Truth and No Consequences

The SEC hopes new cooperation agreements will entice fraud witnesses to come forward.

Witnesses to securities fraud have had little incentive to tattle on their errant co-workers — or accomplices, as the case may be. Coming forward, after all, can put one’s career, reputation, and wallet at risk. “In terms of your legal exposure, there [has been] little or no incentive to step forward and report a violation [to the Securities and Exchange Commission],” says Russell Ryan, a partner at King & Spalding who spent a decade in SEC enforcement.

But Ryan says reluctant fraud witnesses now have more reason to tell the authorities what they know, thanks to the SEC’s new set of internal guidelines for pursuing civil actions. Announced Wednesday, the guidelines were basically borrowed from the Department of Justice’s playbook for reaching agreements with companies that are cooperative in criminal cases.

The guidelines set out new “cooperation tools” — formal written agreements between the SEC and cooperating companies and individuals that could result in lesser penalties or no enforcement action whatsoever. The agreements are called cooperation agreements, deferred prosecution agreements, and nonprosecution agreements, the same terms the DoJ uses to pry information from witnesses of misdeeds in criminal cases.

Securities lawyers predict that if these tools are fully used by the SEC, they will lead to a higher number of enforcement actions but lower penalties. They believe the agency will accept a trade-off between collecting more information about wrongdoing and granting more-lenient settlement terms.

To be sure, the agency needs individuals’ cooperation to unravel securities-law violations that occur behind closed office doors, SEC officials said during a press conference on Wednesday. “Cooperating witnesses can be an enforcement lawyer’s most valuable weapon in the fight against securities fraud,” said Robert Khuzami, director of the commission’s Enforcement Division.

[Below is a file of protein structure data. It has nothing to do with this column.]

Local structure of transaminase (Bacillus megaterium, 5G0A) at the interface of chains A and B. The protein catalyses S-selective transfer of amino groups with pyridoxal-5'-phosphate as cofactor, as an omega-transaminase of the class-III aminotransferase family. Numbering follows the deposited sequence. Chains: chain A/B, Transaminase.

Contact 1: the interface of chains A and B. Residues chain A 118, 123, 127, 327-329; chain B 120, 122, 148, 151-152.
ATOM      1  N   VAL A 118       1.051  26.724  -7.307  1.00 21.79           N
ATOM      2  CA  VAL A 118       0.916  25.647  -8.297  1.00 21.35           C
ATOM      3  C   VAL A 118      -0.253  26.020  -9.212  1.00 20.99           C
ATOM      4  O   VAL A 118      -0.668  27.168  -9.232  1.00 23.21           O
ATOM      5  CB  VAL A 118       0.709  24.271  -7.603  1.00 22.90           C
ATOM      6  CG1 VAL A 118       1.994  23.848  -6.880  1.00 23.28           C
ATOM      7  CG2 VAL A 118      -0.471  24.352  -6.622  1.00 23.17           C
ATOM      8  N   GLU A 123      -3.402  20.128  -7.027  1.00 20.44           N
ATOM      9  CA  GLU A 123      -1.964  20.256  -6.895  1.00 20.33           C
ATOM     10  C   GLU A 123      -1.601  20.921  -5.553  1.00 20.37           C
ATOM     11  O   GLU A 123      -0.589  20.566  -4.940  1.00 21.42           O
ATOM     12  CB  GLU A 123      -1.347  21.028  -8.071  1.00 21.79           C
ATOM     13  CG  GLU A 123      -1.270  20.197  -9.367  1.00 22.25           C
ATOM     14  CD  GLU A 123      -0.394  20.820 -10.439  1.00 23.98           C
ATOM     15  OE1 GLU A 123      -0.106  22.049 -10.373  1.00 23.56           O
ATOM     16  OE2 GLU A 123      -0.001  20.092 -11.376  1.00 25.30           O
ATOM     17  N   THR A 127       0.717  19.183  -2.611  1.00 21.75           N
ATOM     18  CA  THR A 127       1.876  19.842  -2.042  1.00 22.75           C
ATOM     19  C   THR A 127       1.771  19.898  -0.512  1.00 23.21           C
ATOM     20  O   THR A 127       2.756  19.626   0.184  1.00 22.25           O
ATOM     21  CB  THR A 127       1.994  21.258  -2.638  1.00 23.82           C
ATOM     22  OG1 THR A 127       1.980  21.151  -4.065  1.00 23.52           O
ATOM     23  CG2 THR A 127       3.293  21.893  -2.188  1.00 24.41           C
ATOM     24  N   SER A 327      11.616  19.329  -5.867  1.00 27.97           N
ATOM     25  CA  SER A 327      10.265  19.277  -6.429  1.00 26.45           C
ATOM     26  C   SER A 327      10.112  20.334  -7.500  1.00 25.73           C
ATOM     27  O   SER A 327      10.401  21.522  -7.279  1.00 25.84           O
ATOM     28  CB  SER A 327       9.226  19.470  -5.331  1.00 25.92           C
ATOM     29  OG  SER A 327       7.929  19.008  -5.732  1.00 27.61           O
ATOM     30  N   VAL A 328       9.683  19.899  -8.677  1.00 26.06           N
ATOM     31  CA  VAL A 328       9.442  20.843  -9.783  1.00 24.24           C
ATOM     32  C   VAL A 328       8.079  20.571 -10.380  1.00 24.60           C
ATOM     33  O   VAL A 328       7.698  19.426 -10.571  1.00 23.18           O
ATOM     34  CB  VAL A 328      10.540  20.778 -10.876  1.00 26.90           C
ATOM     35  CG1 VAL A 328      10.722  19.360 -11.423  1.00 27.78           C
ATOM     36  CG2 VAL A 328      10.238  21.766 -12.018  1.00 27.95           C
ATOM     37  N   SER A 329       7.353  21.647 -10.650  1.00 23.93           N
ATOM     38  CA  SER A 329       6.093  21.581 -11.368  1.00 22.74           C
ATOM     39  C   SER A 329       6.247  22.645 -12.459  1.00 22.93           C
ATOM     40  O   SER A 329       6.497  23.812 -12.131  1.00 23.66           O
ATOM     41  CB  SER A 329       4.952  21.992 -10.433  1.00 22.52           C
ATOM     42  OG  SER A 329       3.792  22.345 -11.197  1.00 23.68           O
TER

As a former federal prosecutor, Khuzami has experience with cooperation agreements. Still, it may take a while for SEC staffers to get used to the new policies, says Patrick Hunnius, a partner at White & Case and a former SEC enforcement attorney. While the staffers will have more flexibility in their negotiations with companies, some of them have less experience with the strategies of deferred prosecution and nonprosecution agreements. “It will be a brand-new experience for them, in how they determine how they use these new tools,” says Hunnius.

Of course, one of the strongest incentives for fraud witnesses to come forward is still missing: cash. While whistle-blowers are offered protections under the Sarbanes-Oxley Act, the 2002 law has a very high burden of proof, and its only reward is the right to keep your job. SEC chairman Mary Schapiro has frequently asked Congress to give the SEC the authority to provide monetary awards to people who reveal securities-law violations. She repeated that call during a hearing of the Financial Crisis Inquiry Commission on Thursday.

In the meantime, the SEC may have trouble demonstrating the success of its new cooperation program. The DoJ began tracking its own deferred prosecution and nonprosecution agreements only last year. Earlier this week, a report from the U.S. Government Accountability Office criticized the department for not finding a way to measure the agreements’ effectiveness. According to the GAO report, Justice does not follow up on closed cases to see whether any of the cooperative companies later committed similar crimes, or actually implemented the changes they had promised to make as part of the terms of the agreements.

 

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